IN OFFICE for just over two months now, Illinois Gov. J.B. Pritzker has been hard at work tackling myriad problems facing the state.
Those problems were well-known to the billionaire entrepreneur before he threw his hat into the race, and he campaigned largely on his ability to build successful organizations.
His work is rightly slow-going. While some lawmakers and other media outlets have expressed concern about low staffing levels in the governor's office, Pritzker has made important strides in building a team of officials to take on the challenge of correcting the state's course. That is the prerogative executives in government and business enjoy.
Among the first steps Pritzker took was appointing four deputy governors to make sure the state's various agencies meet goals set forth by the administration and maintain forward progress. The four deputies Pritzker has picked -- Sol Flores will oversee human service agencies, Dan Hynes will oversee budget and economic development, Jesse Ruiz will oversee education and Christian Mitchell will oversee a capital bill and other things -- come to their jobs with impressive track records of success in government and the private sector.
They all were wise and prudent choices, and we applaud the governor for their selection. We also applaud the directive he has given them to allow no bureaucratic barriers to prevent the advancement of progress among the agencies that will answer to them.
Of course, they ultimately will answer to Pritzker. We think his reorganization of the executive branch will streamline processes in a state known for becoming burdened by commissions and committees
The state's problems can't be pushed any further down the road. Creating a core leadership group that is able to build a team of administrators and employees who can be productive from the start will reap huge rewards moving forward.
Those appointments are not the only wise picks Pritzker has made. Selecting former state Sen. John Sullivan to lead the Department of Agriculture was a home run. The farmer and former lawmaker knows firsthand the challenges facing farmers today, as well as how to be sure those challenges are addressed in the statehouse.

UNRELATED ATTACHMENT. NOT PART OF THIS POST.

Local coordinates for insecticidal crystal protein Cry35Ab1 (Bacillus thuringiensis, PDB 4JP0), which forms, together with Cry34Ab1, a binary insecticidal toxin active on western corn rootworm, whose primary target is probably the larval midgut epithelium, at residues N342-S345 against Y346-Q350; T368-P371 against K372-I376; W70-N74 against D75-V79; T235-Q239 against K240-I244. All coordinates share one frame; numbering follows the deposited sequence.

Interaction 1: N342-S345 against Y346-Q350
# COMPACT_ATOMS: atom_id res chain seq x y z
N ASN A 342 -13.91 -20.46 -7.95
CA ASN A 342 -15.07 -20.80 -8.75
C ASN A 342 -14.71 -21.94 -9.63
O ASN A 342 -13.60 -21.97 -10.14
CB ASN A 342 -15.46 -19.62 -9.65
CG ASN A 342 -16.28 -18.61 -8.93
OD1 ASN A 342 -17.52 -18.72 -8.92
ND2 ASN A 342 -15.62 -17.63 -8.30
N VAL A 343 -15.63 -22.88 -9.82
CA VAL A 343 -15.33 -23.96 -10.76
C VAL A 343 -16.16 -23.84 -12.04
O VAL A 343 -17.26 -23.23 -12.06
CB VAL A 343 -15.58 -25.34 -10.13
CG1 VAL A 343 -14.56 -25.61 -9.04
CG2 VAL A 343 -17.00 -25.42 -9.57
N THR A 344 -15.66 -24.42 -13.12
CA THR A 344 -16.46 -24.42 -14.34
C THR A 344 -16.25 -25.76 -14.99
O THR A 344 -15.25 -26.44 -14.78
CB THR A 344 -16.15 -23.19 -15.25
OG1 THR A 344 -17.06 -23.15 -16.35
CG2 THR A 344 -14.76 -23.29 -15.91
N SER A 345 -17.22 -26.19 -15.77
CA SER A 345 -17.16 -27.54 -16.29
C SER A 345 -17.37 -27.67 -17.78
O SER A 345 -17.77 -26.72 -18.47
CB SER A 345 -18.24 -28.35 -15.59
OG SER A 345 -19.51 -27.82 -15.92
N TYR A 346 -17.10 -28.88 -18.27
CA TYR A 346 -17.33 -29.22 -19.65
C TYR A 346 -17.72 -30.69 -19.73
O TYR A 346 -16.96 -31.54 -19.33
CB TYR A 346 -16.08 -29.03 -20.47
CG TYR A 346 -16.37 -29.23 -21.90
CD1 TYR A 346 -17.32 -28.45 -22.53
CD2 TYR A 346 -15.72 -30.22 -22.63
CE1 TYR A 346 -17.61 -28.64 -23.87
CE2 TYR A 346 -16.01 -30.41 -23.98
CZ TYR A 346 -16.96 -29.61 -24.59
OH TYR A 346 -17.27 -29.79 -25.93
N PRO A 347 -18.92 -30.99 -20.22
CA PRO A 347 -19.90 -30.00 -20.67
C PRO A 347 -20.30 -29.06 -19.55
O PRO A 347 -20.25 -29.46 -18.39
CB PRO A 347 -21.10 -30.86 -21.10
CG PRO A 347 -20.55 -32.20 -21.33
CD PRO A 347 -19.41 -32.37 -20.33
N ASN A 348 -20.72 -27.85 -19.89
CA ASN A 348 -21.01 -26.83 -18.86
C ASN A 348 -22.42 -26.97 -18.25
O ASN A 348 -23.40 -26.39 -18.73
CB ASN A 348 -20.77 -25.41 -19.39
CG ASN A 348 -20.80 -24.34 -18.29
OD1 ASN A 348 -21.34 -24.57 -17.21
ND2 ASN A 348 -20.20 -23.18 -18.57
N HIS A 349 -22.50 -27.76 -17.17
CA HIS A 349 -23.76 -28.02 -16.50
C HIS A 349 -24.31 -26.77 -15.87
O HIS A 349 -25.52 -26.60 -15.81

There clearly was no better choice for that job.
We also applaud the pick of Linda Chapa LaVia, a Democrat state representative from Aurora and a U.S. Army veteran, to lead the Department of Veterans' Affairs. She is an excellent choice.
We have seen her during visits to the Illinois Veterans Home here, how she interacts with residents and staff and genuinely listens to and cares about what they have to say.
We urge their swift approval by the state Senate.
Speaking of the Illinois Veterans Home, another choice we feel would be easy to make would be the selection of Troy Culbertson to remain at the helm as superintendent of the home.
This is a position that traditionally has been given to a political appointee, but in the wake of the home's recent history of crises, a professional appointee is needed.
Culbertson should be that appointee.
Since he was appointed in August 2016 after a 2015 outbreak of Legionella bacteria that resulted in more than 50 illnesses and led to at least 12 deaths at that point, Culbertson has led the abatement efforts that have stemmed the tide of illnesses at the Veterans Home.
More important, he has fostered a feeling of family at the home among residents and staff that had been lost in the past, winning over local veterans groups along the way.
He is the professional that our veterans need, deserve and earned through their service.
Pritzker had the chance to see that atmosphere during a visit to the home on Thursday. That visit, two months into his administration, showed us the governor has a genuine concern, not just for the Veterans Home, but for the region as a whole. There are a number of much-needed projects on the horizon, and we will need the governor's support to make them happen.
A new bridge at Quincy, four-laning Ill. 57 south from Quincy to the Interstate 172 interchange, finishing the remaining two lanes for the Macomb Bypass and work on the Mid-America Intermodal Authority Port all are key to the region's economic success, and support from the new governor would be invaluable.
Pritzker in our meetings seems to think differently than some previous governors. A true entrepreneur, he does not appear to be the party-first-variety Democrat, but rather one who balances his progressive stances with a practical approach.
The state's future will be rocky with problems and rightly pitted with intense policy debates. While we do not see eye-to-eye with the governor on some policies, we think Pritzker's wisdom in proceeding cautiously and selectively has set up both his administration and the state for success.
We welcome in good faith the debates ahead, and we look forward to more capable, professional selections to help lead the Land of Lincoln forward.